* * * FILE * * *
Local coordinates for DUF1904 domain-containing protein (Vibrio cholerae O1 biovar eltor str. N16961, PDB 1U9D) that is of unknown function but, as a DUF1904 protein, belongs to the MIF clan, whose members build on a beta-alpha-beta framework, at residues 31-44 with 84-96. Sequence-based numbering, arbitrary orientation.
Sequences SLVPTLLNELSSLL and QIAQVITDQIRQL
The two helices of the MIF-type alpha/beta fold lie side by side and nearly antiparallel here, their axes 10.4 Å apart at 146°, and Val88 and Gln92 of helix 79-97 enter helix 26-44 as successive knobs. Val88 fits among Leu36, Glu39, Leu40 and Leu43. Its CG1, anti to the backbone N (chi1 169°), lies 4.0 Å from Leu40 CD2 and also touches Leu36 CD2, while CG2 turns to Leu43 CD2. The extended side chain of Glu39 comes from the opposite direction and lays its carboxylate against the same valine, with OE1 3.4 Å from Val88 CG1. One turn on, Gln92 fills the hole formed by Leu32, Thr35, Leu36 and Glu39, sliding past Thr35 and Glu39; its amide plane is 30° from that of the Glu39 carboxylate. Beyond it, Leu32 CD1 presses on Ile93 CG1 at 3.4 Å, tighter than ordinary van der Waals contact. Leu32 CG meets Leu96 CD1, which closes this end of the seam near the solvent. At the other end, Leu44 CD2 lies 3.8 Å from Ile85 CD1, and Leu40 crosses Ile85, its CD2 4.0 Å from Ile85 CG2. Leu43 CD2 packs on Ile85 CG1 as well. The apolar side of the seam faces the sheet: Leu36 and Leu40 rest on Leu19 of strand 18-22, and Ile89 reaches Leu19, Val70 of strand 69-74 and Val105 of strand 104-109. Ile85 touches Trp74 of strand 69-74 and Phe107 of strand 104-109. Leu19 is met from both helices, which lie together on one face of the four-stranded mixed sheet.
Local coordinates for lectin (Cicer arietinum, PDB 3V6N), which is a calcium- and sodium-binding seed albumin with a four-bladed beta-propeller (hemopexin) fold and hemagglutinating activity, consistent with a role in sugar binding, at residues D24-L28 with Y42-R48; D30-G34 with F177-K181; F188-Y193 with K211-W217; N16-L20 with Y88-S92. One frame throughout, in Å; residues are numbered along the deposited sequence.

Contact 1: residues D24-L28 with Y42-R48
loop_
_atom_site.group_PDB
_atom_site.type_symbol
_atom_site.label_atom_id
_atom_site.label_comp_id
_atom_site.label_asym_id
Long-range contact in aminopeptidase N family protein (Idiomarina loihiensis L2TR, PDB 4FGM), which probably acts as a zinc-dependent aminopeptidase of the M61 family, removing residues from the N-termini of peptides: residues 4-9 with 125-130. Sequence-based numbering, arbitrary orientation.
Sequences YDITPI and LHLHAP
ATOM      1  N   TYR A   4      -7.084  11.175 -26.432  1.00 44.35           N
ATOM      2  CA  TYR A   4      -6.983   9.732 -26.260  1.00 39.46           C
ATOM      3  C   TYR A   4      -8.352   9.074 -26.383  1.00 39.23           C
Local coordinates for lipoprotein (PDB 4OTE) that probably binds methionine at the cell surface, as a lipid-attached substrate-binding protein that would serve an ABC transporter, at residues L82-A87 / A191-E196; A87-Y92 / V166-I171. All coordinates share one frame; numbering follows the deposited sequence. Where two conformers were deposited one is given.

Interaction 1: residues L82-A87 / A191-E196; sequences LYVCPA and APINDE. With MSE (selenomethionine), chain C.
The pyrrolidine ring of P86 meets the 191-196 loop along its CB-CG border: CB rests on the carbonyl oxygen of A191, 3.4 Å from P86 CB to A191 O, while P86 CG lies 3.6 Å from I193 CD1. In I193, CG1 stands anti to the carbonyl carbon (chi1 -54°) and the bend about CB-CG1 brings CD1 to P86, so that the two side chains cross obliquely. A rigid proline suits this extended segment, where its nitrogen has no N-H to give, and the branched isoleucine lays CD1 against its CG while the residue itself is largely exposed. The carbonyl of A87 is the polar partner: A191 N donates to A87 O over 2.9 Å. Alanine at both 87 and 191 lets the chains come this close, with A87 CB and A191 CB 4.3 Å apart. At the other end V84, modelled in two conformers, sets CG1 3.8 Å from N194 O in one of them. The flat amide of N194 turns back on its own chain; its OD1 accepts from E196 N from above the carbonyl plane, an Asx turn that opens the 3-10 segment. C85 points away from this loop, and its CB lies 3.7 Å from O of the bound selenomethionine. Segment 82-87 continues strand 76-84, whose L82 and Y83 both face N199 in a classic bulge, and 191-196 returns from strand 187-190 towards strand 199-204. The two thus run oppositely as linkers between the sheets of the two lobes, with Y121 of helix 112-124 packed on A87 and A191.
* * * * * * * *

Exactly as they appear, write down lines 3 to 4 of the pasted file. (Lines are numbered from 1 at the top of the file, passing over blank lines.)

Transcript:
The two helices of the MIF-type alpha/beta fold lie side by side and nearly antiparallel here, their axes 10.4 Å apart at 146°, and Val88 and Gln92 of helix 79-97 enter helix 26-44 as successive knobs. Val88 fits among Leu36, Glu39, Leu40 and Leu43. Its CG1, anti to the backbone N (chi1 169°), lies 4.0 Å from Leu40 CD2 and also touches Leu36 CD2, while CG2 turns to Leu43 CD2. The extended side chain of Glu39 comes from the opposite direction and lays its carboxylate against the same valine, with OE1 3.4 Å from Val88 CG1. One turn on, Gln92 fills the hole formed by Leu32, Thr35, Leu36 and Glu39, sliding past Thr35 and Glu39; its amide plane is 30° from that of the Glu39 carboxylate. Beyond it, Leu32 CD1 presses on Ile93 CG1 at 3.4 Å, tighter than ordinary van der Waals contact. Leu32 CG meets Leu96 CD1, which closes this end of the seam near the solvent. At the other end, Leu44 CD2 lies 3.8 Å from Ile85 CD1, and Leu40 crosses Ile85, its CD2 4.0 Å from Ile85 CG2. Leu43 CD2 packs on Ile85 CG1 as well. The apolar side of the seam faces the sheet: Leu36 and Leu40 rest on Leu19 of strand 18-22, and Ile89 reaches Leu19, Val70 of strand 69-74 and Val105 of strand 104-109. Ile85 touches Trp74 of strand 69-74 and Phe107 of strand 104-109. Leu19 is met from both helices, which lie together on one face of the four-stranded mixed sheet.
Local coordinates for lectin (Cicer arietinum, PDB 3V6N), which is a calcium- and sodium-binding seed albumin with a four-bladed beta-propeller (hemopexin) fold and hemagglutinating activity, consistent with a role in sugar binding, at residues D24-L28 with Y42-R48; D30-G34 with F177-K181; F188-Y193 with K211-W217; N16-L20 with Y88-S92. One frame throughout, in Å; residues are numbered along the deposited sequence.